Besides unemployed persons, persons in disguised unemployment can also be regarded as jobless. Persons in disguised unemployment are persons outside the labour force who would like to be gainfully employed but do not actively look for work for diverse reasons. In 2009, there were 94,000 persons in disguised unemployment. The numbers of persons in disguised unemployment were the highest in the 15 to 24 and 55 to 64 age groups (30,000 and 22,000, respectively). The combined total number of unemployed persons and persons in disguised unemployment was 315,000 in 2009, which equals the level of 2005. (Figure 6.)

Figure 6. Unemployed persons and persons in disguised unemployment in 1997–2009, persons aged 15 to 74

Figure 6. Unemployed persons and persons in disguised unemployment in 1997–2009, persons aged 15 to 74

Between 2008 and 2009, the unemployment rate has risen in all age groups. (Figure 7) However, measured with the unemployment rate, unemployment among persons in the 15 to 24 age group is in a class of its own. In 2009, the unemployment rate, that is, the share of unemployed persons of the labour force, was 21.5 per cent among young persons. The number of unemployed young persons was also the highest, at 69,000, when compared with other ten-year age cohorts. When the shares of unemployed persons of total age groups are examined, we can see that one in ten of young persons between the ages of 15 and 24 were unemployed. (Figure 8.)

Figure 7. Unemployment rates by age group in 1989–2009, %

 Figure 7. Unemployment rates by age group in 1989–2009, %

Figure 8. Shares of employed and unemployed persons and persons not in labour force of age cohort in 2009, %

Figure 8. Shares of employed and unemployed persons and persons not in labour force of age cohort in 2009, %

However, examinations of unemployment should also take into account the development of unemployment in other age groups. Between 2008 and 2009, unemployment grew by most in relative terms in the 25 to 34 age group where it went up by 42.4 percentage points. A large group of unemployed persons is formed by people between the ages of 25 and 54, of whom 123,000 persons were unemployed in 2009. This group forms 55.7 per cent of all unemployed persons.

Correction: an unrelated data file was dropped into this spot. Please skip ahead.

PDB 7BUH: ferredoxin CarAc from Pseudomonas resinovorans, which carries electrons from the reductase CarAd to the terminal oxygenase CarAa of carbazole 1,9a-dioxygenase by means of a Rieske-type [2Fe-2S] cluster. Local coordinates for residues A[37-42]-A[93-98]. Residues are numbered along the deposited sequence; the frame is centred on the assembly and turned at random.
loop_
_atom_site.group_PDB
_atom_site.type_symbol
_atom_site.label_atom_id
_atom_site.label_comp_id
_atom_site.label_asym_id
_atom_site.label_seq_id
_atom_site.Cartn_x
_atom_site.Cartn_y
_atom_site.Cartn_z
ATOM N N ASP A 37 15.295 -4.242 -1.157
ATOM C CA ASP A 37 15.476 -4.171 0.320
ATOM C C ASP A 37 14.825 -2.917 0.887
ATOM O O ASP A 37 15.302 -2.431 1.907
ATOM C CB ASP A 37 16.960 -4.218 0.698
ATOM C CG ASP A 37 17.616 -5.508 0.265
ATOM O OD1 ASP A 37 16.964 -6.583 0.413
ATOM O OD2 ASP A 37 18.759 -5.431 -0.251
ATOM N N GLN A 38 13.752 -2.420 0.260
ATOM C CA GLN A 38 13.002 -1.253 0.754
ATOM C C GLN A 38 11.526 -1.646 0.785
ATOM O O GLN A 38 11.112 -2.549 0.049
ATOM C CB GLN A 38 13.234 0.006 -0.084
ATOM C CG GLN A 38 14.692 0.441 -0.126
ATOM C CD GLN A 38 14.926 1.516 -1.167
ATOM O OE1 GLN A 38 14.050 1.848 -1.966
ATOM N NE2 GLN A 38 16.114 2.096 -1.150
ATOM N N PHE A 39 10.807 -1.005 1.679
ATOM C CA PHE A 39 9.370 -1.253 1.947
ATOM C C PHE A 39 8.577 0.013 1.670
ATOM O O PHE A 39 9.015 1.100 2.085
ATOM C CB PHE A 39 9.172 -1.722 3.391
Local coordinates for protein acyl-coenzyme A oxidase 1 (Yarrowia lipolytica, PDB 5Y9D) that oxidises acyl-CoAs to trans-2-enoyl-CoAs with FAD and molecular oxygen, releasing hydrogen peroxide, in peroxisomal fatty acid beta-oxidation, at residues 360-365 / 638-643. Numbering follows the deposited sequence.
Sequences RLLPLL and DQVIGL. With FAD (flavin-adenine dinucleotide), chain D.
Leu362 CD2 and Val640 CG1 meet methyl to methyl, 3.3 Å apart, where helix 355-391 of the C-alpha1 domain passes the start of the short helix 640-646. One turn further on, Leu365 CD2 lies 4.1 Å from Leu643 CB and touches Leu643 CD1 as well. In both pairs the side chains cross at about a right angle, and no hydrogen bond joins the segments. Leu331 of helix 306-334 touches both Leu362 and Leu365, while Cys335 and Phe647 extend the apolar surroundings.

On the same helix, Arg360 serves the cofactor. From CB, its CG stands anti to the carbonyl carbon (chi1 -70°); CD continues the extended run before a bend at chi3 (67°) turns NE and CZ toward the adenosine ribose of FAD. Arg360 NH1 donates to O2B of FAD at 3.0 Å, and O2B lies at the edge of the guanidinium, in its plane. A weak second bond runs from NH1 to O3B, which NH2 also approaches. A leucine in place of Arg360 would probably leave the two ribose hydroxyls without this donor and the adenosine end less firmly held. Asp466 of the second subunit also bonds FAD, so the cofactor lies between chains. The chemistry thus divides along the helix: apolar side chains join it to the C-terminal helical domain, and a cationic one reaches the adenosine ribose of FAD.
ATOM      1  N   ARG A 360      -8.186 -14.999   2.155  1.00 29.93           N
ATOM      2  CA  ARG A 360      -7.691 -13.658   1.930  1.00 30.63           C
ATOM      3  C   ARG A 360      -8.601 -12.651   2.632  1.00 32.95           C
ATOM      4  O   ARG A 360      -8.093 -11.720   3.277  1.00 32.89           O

Population of working age increased, labour force decreased

From 2008 to 2009, the size of the population of working age grew by 21,000 persons in Finland. In 2009, the size of the Finnish population of working age, i.e. between the ages of 15 and 74, was 4,025,000 persons. The number of persons aged between 55 and 64 showed the largest growth of 15,000. Indeed, persons aged from 55 to 64 represent the largest age group in the population of working age (Figure 9).

Although the number of persons of working age increased, the labour force decreased by 25,000 persons, or by around one per cent from 2008. There were 1,347,000 persons outside the labour force. The number grew by 46,000 persons, the majority (34,000) of them men. In the population outside the labour force the age groups of 15 to 24 and 55 to 64 showed the largest growth. The commonest reasons why people in these age groups exit the labour force are commencement of studies or old-age retirement. The number of persons outside the labour force has increased among persons aged 60 to 64 (20,000) but decreased in the 55–59 age group (–9,000). In the 60–64 age group, labour force participation rate fell by 1.6 percentage points to 41.2 per cent. Among persons aged 55 to 59, labour force participation rate rose, respectively, by 1.8 percentage points to 76.8 per cent.

Figure 9. Population of working age and labour force by age group in 2009

Figure 9. Population of working age and labour force by age group in 2009

Source: Labour force survey 2009. Statistics Finland

Inquiries: Anna Pärnänen (09) 1734 2607, Heidi Melasniemi-Uutela (09) 1734 2523, Kalle Sinivuori (09) 1734 3524, tyovoimatutkimus@stat.fi

Director in charge: Riitta Harala


Updated 16.2.2010

Referencing instructions:

Official Statistics of Finland (OSF): Labour force survey [e-publication].
ISSN=1798-7857. 2009, Employment turned to decline in 2009 . Helsinki: Statistics Finland [referred: 17.10.2017].
Access method: http://www.stat.fi/til/tyti/2009/tyti_2009_2010-02-16_kat_001_en.html